Heidie-Mari Middel, Production Specialist for KYOCERA Document Solutions South Africa, made a great point about those in charge needing to be leaders instead of managers. Anyone can manage, but very few actually inspire and empower their teams.


I had some heartwarming moments at these events where a few young women who have followed my journey in print said that I inspire them, thanking me for the impact I’ve had on their lives. There aren’t a lot of women in this industry (there are even fewer in South Africa), so those in senior roles should be aware that many women look to us for inspiration and guidance. They are encouraged by the advice we give, the comments we make, and the chances we take.


Interestingly, panelist Kristin Mento (Creative Department Manager for Topinc Print Imagination) said you could learn from “anti-mentors,” too—those in senior roles who set examples of what not to do by not valuing their staff, being reluctant to pass on their industry knowledge, and who don’t apologize for their mistakes.


We shared a video by Deborah Corn, who runs the Girls Who Print network that has over 9,200 global members of women in the print industry. The organization’s mission is to help women connect with mentors, and it offers many services to women in the industry to create professional relationships, global partnerships, and a supportive community.


I also can’t help but mention that many younger ladies on the panel asked me for help with their biographies for the program—this made me realize that, as women, we need to improve our self-promotion, we need to celebrate our achievements, and we need to be bold and highlight our accomplishments on platforms like LinkedIn. Not only are you giving yourself the recognition you deserve, but you’re inspiring other women in the industry to do the same. My takeaway is that you must learn to put yourself out there.


Reaction to Printing SA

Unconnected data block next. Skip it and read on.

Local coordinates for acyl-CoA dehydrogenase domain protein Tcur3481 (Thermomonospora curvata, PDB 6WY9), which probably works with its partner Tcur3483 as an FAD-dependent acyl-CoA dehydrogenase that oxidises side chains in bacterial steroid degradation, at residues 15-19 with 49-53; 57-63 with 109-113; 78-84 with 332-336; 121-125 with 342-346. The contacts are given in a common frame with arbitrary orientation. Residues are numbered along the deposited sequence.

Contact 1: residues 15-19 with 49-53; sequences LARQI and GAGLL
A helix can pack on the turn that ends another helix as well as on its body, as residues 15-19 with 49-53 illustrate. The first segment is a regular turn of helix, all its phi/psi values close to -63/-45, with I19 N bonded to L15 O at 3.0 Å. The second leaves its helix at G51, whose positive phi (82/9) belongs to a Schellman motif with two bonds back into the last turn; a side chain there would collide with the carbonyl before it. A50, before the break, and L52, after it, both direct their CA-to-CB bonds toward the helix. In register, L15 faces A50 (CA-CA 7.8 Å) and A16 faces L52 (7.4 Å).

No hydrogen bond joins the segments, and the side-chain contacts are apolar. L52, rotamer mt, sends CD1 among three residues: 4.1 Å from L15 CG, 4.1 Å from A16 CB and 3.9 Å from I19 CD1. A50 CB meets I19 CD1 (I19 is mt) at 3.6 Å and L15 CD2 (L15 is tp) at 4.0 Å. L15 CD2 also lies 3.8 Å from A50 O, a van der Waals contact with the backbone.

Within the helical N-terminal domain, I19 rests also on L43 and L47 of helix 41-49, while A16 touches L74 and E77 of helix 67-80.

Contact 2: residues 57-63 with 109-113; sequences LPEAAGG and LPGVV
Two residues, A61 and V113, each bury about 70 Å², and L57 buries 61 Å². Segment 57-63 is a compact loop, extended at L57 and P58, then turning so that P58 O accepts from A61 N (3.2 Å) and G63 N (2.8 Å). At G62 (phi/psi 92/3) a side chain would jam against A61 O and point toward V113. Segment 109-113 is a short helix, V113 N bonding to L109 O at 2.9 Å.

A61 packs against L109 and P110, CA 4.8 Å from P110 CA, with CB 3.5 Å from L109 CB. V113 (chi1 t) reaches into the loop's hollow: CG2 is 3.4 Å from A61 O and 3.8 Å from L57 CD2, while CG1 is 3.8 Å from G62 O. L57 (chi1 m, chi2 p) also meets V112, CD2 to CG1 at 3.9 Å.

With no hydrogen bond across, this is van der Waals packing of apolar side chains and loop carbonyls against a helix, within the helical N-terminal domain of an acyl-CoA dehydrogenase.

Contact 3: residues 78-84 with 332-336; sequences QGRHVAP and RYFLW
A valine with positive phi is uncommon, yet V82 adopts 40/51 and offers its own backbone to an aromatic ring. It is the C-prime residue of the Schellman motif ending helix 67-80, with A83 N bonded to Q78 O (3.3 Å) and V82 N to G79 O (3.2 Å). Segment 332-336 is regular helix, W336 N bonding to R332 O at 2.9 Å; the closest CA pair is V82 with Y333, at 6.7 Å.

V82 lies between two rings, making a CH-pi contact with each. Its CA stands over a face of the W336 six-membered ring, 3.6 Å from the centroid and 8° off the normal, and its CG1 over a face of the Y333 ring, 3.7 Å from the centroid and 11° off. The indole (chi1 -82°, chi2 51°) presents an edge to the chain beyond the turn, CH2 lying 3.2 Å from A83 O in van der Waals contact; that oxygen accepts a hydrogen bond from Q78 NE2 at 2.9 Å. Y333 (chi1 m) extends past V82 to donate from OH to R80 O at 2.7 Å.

Said Abisha Katerere, Printing SA’s Marketing Manager and B-BBEE Specialist: “I am delighted to have been part of this industry-first initiative that saw close to 200 women and men attending our events in Johannesburg and Cape Town during Women’s Month. The insights of print mavericks and leaders who took part were priceless, and the guests stated how beneficial it was to have the spotlight on women in the industry finally. We will create many more opportunities for this initiative to blossom into something that will have a longstanding and far-reaching impact on young women in our sector.”


Dr. Abdool Majid Mahomed, CEO of Printing South Africa, added, “All the participants were amazing in their unique and special life journeys shared, and the audiences felt motivated and enthralled, and could not stop raving about the events. We can only grow bigger and better from these industry benchmarks that have been set.”


Keypoint Intelligence Opinion
I hope Women in Print becomes a legacy event in South Africa, and that it sees similar events get held where women in the industry are recognized and able to share their experiences. We need these events, as well as mentorship programs and educational initiatives, to show young women how exciting the industry really is. Here’s to all the phenomenal women who make the printing industry so dynamic—we salute you!


Check out the quick video on Women in Print (Central Chamber).